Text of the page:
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Last Updated: Tuesday, 7 November 2006, 12:20 GMT
Region is hit by asylum 'crisis'
Failed asylum seeker collecting food
People are having to rely on charities for support
A charity worker in the East Midlands has backed the findings of a national asylum report, saying the UK is going through its biggest crisis in years.

Amanda Soraghan, from Refugee Action in Leicester, said failed asylum seekers were being forced into poverty because of government policy.

The report found thousands of failed asylum seekers living in destitution because support had been withdrawn.

A Home Office spokesman said those entitled to support would receive it.

"Where people have failed to establish a claim to asylum, our view is that they should go home.

"We will bend over backwards to help people go home voluntarily but if that hand of support is pushed away, we will enforce return," he said.

He added that there were some failed asylum seekers who were unable to leave immediately and in those cases, accommodation and non-cash support would be given.

Life or death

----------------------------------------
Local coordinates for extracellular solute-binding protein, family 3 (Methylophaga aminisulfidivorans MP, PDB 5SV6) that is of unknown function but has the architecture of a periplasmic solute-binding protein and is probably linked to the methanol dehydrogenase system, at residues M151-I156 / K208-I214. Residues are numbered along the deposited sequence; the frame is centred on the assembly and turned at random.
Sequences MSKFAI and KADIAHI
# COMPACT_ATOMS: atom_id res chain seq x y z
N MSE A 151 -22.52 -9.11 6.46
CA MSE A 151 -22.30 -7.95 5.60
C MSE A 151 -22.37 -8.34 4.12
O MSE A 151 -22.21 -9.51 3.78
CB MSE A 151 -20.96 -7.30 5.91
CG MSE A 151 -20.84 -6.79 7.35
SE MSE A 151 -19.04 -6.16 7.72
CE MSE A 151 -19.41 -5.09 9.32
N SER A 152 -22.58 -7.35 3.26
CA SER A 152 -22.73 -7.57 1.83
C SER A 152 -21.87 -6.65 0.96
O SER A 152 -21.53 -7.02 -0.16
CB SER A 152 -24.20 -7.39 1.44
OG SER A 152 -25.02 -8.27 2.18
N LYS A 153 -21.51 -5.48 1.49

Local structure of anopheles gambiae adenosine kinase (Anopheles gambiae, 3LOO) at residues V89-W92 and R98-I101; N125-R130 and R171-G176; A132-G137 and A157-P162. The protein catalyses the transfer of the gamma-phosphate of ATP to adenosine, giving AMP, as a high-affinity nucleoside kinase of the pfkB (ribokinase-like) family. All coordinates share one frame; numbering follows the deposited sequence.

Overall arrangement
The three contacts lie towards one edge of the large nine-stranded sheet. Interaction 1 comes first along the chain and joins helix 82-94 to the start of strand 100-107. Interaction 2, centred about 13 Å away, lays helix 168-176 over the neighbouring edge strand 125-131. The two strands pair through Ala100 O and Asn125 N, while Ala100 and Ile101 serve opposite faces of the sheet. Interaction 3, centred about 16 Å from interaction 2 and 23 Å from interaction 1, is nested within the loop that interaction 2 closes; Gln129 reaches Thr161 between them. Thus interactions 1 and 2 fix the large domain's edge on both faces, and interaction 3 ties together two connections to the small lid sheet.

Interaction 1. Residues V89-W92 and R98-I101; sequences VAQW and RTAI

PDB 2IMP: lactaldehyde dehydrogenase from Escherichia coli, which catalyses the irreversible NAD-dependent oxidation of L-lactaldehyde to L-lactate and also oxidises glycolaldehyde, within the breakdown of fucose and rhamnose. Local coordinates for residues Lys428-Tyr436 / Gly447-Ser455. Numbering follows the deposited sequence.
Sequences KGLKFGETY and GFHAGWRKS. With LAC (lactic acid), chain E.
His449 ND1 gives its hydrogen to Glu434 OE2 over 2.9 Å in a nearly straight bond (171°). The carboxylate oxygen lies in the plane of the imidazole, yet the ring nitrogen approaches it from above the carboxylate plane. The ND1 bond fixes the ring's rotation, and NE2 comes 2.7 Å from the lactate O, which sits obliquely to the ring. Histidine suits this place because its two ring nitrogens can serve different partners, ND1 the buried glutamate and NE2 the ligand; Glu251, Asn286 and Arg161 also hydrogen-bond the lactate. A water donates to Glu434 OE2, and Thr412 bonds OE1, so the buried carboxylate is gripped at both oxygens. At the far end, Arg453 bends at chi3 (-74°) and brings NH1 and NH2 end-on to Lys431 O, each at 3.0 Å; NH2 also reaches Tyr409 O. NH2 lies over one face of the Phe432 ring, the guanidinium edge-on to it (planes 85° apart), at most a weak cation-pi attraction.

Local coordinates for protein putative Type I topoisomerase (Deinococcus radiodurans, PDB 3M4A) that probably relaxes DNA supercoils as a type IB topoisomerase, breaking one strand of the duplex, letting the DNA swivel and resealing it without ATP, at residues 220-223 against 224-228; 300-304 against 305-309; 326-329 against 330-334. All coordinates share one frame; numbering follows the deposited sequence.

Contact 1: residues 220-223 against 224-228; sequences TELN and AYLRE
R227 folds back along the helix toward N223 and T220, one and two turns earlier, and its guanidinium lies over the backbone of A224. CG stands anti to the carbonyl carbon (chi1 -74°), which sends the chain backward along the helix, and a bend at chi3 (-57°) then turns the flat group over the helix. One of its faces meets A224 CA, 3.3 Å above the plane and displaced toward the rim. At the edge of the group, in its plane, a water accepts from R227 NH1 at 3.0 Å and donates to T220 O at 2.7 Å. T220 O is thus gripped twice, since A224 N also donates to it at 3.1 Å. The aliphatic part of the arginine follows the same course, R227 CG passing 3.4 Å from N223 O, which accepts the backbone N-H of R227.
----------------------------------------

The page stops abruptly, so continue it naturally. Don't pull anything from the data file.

But failed asylum seeker, Patrick who is sleeping rough in Nottingham and originally from the Democratic Republic of Congo, said he had a simple choice between life or death.

"If I go home, they will kill me straight away," he said. "I have friends and family who used to be in the army and they have been assassinated.

"I've got two choices - either I go back and be killed or stay here suffering and it's a hard life."

A survey in July found more than 300 failed asylum seekers in Leicester receiving no support at all and more than 150 in Nottingham.

Ms Soraghan said forcing people into destitution was not a successful method of getting them to leave the country.

"People are being forced to sleep rough and eat out of dustbins as they have no visible means of support.

"They are choosing to be destitute, putting themselves at risk of physical and mental health problems, rather than return to dangerous countries. The asylum system is in chaos," she said.

Charities Refugee Action and Amnesty International have called for asylum policy to be changed, with temporary leave-to-remain granted, allowing people to work for themselves while waiting to return home.


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